By Maria Rocha-Buschel
Police arrested a man who allegedly exposed himself to a woman in a Stuy Town elevator after he followed her into the building early on Saturday morning.
The victim told police that she was entering 610 East 20th Street at 2:16 a.m. when 27-year-old Anthony Ashley allegedly came into the building behind her. She said that when she got in the elevator, Ashley entered the elevator behind her. When they were inside, he allegedly unzipped his pants and exposed himself.
Police said that Ashley is not a resident of the building. He was charged with public lewdness and trespassing.
Attorney Arthur Schwartz (pictured with Edith Prentiss, a disabled rights activist) says disabled commuters aren’t being considered, nor are the neighborhoods that will be dealing with chaotic traffic. (Photo by Sabina Mollot)
- By Sabina Mollot
On Tuesday morning, a coalition of neighborhood groups sued in a Manhattan Federal Court in an attempt to stop the planned L train shutdown starting a year from now. The suit accuses the Metropolitan Transportation Authority, the city Department of Transportation and the Federal Transportation Administration of ignoring the needs of disabled riders along the L line, and disregarding the communities who’ll be dealing with constant congestion from diesel-spewing buses.
According to the attorney representing the groups, dubbed “the 14th Street Coalition,” Arthur Schwartz, the FTA “has failed to enforce compliance with the National Environmental Policy Act (NEPA) even though the nearly $1 billion project is being federally funded.” The MTA and DOT meanwhile, he said have failed to prepare a required Environmental Impact Statement, which he said would have compelled the agencies to be more responsive to community input.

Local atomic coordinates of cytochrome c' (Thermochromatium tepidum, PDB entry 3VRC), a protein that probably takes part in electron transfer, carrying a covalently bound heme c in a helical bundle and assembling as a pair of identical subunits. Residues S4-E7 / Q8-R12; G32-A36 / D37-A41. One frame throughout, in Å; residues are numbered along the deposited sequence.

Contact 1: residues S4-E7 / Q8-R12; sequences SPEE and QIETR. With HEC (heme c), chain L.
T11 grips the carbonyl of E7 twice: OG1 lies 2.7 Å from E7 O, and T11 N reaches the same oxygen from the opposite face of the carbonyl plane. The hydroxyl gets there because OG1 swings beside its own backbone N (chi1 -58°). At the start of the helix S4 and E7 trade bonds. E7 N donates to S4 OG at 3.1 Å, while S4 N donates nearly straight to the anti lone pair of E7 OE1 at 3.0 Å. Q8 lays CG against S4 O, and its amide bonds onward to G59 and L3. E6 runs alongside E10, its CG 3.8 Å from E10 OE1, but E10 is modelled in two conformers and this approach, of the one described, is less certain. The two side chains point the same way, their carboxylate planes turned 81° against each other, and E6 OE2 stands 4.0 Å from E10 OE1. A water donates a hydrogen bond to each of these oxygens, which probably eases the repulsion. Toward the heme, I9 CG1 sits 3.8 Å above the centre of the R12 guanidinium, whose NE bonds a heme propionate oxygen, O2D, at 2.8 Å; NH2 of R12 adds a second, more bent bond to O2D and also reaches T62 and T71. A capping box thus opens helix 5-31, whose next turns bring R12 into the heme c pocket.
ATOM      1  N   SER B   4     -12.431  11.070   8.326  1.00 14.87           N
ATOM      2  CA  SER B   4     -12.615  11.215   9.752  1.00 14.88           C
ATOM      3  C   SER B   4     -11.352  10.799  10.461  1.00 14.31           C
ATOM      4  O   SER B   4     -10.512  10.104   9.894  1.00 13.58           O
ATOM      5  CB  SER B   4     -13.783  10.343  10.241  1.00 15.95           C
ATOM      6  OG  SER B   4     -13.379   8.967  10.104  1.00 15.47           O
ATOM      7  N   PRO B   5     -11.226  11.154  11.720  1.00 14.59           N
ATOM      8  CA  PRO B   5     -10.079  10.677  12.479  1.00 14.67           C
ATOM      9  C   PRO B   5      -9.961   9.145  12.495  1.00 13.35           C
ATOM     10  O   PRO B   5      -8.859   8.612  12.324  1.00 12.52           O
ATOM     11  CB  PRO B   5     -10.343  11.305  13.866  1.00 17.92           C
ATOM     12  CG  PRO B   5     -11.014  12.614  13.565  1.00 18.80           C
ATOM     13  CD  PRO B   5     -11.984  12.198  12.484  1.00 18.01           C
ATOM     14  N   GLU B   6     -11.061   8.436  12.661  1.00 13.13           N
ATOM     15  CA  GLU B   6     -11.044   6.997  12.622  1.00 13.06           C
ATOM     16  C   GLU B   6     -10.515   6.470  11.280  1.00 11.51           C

The suit aims to halt the work as well as its federal funding until the plans do something about the lack of elevators in each L station and about the expected environmental impacts from substituting the L train with significantly expanded above ground mass transit.
The plan calls for creating a 14th Street “busway” between Third and Eighth Avenues going west and from Ninth to Third Avenues going east. Car traffic will not be able to cross anywhere along the busway. Access-A-Ride will be included along with emergency vehicles. The plan is to enforce these rules during “peak” hours. A constant fleet of shuttle buses will be traveling from Brooklyn to Manhattan over the Williamsburg Bridge and there will also be a protected bike lane on East 13th Street.
Posted in L train shutdown, Transportation
- Tagged 14th street, Arthur Schwartz, buses, discrimination, DOT, East 14th Street, East Village, Greenwich Village, L train, L train shutdown, mass transit, MTA, Stuyvesant Town, transportation
On Tuesday, children enjoyed the first opportunity in months to play comfortably outside. In Peter Cooper Village, kids on scooters could be seen everywhere. (Pictured) Sisters Alice and Sophie Ghalem with their friends Aya and Sakura Donnelly ride outside Playground 2. (Photos by Sabina Mollot)
By Sabina Mollot
As the weatherman predicted, the sun came out on Tuesday, bringing with it temperatures that went up to the 60s and even higher on Wednesday.
With the muggy morning a distant memory, on Tuesday afternoon families headed outside to local playgrounds. In Stuyvesant Town, rows of strollers could be seen double parked at the tower playground while at the ice rink the chiller worked overtime for unbundled up skaters. Tee-shirt wearing basketball players took over the First Avenue playground in Peter Cooper while kids, donning helmets, whizzed by on the paths on their scooters outside a packed Playground 2. Over by the fitness playground, neighbors Lisa Chin and Anne Fischbach, who sometimes utilize the equipment there, seemed more content on this tropical day to just relax on a bench.